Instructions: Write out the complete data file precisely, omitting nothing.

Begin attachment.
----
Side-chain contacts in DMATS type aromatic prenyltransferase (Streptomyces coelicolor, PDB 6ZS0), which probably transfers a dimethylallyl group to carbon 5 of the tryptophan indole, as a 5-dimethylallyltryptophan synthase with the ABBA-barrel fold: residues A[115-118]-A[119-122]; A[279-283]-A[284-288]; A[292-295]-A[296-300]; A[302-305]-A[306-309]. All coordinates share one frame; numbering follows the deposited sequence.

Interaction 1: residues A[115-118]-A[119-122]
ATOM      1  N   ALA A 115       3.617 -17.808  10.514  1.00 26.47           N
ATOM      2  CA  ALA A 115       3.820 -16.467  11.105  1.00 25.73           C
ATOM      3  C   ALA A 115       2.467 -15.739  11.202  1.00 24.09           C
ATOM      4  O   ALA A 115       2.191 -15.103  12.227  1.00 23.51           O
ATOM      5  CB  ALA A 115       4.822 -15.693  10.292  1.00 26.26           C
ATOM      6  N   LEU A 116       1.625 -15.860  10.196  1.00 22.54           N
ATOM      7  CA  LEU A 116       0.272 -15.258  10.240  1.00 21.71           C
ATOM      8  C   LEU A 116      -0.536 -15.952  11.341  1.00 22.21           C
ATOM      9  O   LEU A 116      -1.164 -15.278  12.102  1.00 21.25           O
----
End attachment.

Side-chain contacts in DMATS type aromatic prenyltransferase (Streptomyces coelicolor, PDB 6ZS0), which probably transfers a dimethylallyl group to carbon 5 of the tryptophan indole, as a 5-dimethylallyltryptophan synthase with the ABBA-barrel fold: residues A[115-118]-A[119-122]; A[279-283]-A[284-288]; A[292-295]-A[296-300]; A[302-305]-A[306-309]. All coordinates share one frame; numbering follows the deposited sequence.

Interaction 1: residues A[115-118]-A[119-122]
ATOM      1  N   ALA A 115       3.617 -17.808  10.514  1.00 26.47           N
ATOM      2  CA  ALA A 115       3.820 -16.467  11.105  1.00 25.73           C
ATOM      3  C   ALA A 115       2.467 -15.739  11.202  1.00 24.09           C
ATOM      4  O   ALA A 115       2.191 -15.103  12.227  1.00 23.51           O
ATOM      5  CB  ALA A 115       4.822 -15.693  10.292  1.00 26.26           C
ATOM      6  N   LEU A 116       1.625 -15.860  10.196  1.00 22.54           N
ATOM      7  CA  LEU A 116       0.272 -15.258  10.240  1.00 21.71           C
ATOM      8  C   LEU A 116      -0.536 -15.952  11.341  1.00 22.21           C
ATOM      9  O   LEU A 116      -1.164 -15.278  12.102  1.00 21.25           O